California is the first state to pass a ban on using the “gay panic” defense to reduce a murder charge.
You can no longer wiggle out of a murder charge in California by saying you were frightened by a scary lesbian.
Current California law allows a murder charge to be reduced to manslaughter if the killing happened in the heat of passion - the so-called “panic defense”. Defendants charged with murdering members of the LGBT community have been able to claim they acted in a “moment of passion” upon discovering the victim was LGBT, and therefor their crime met the requirements for a reduced charge of manslaughter. The bill that passed the Assembly this week will bar defendants from using their victim’s gender or sexual orientation to support a panic defense. An identical bill passed the state senate in May.
Democratic Assemblywoman Susan Bonilla (right) sponsored the bill, which passed on a 50-10 vote. Ms. Bonilla told reporters that such defenses legitimize violence against LGBT people.
Though The American Bar Association advocates curtailing the use of the “gay panic” defense, California is the first state to ban using the “heat of passion” defense because the victim was LGBT.
The bill now heads for Governor Jerry Brown’s desk for his signature.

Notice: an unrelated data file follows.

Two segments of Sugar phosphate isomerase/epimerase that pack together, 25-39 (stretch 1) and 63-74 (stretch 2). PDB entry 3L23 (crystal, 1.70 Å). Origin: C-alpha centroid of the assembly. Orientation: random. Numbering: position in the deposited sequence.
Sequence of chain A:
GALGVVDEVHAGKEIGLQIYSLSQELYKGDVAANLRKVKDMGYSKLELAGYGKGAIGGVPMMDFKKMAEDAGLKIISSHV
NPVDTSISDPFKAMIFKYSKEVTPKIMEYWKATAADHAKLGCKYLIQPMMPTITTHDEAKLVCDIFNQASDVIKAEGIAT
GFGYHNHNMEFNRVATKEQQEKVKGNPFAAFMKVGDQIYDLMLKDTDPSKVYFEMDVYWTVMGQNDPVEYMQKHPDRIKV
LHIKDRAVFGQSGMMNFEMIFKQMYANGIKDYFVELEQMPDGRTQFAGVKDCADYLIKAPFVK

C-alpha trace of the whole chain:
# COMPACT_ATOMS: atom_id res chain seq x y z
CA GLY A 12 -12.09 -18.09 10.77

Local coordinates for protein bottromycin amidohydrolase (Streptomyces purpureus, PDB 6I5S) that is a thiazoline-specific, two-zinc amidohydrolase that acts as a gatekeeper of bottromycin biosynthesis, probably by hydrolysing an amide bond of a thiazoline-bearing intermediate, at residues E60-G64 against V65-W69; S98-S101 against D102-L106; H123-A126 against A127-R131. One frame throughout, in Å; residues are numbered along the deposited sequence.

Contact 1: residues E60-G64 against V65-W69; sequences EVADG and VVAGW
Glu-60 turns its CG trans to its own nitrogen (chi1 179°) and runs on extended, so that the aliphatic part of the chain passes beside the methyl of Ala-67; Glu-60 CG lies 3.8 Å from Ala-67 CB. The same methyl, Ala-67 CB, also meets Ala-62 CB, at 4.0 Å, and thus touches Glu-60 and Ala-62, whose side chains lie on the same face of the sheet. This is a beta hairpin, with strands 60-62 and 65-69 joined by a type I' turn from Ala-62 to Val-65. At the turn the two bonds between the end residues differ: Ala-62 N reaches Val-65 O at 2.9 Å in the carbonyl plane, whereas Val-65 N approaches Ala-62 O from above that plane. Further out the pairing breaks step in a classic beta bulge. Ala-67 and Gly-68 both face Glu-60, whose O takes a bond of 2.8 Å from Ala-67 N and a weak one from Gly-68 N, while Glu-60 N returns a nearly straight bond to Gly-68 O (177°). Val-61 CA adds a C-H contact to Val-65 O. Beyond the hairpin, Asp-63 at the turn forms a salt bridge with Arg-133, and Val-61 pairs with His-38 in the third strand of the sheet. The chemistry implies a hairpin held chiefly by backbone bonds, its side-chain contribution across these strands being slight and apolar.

Susan Bonilla photo via Facebook
Source: Jean Ann Esselink for The New Civil Rights Movement
First, the bill in question is AB2501. I really, really hate the fact that the media pretty much never cites the actual bill when they’re talking about legislation.
Second, the most important thing about this bill is that unlike most bills of this type, AB2501 is fully inclusive of trans people as opposed to being for gays only. To quote the bill itself: “provocation was not objectively reasonable if it resulted from the discovery of, knowledge about, or potential disclosure of the victim’s or defendant’s actual or perceived gender, gender identity, gender expression, or sexual orientation…”
I want to do things with my life but I also want to bury myself in a forest and let the moss grow over me so where does that leave us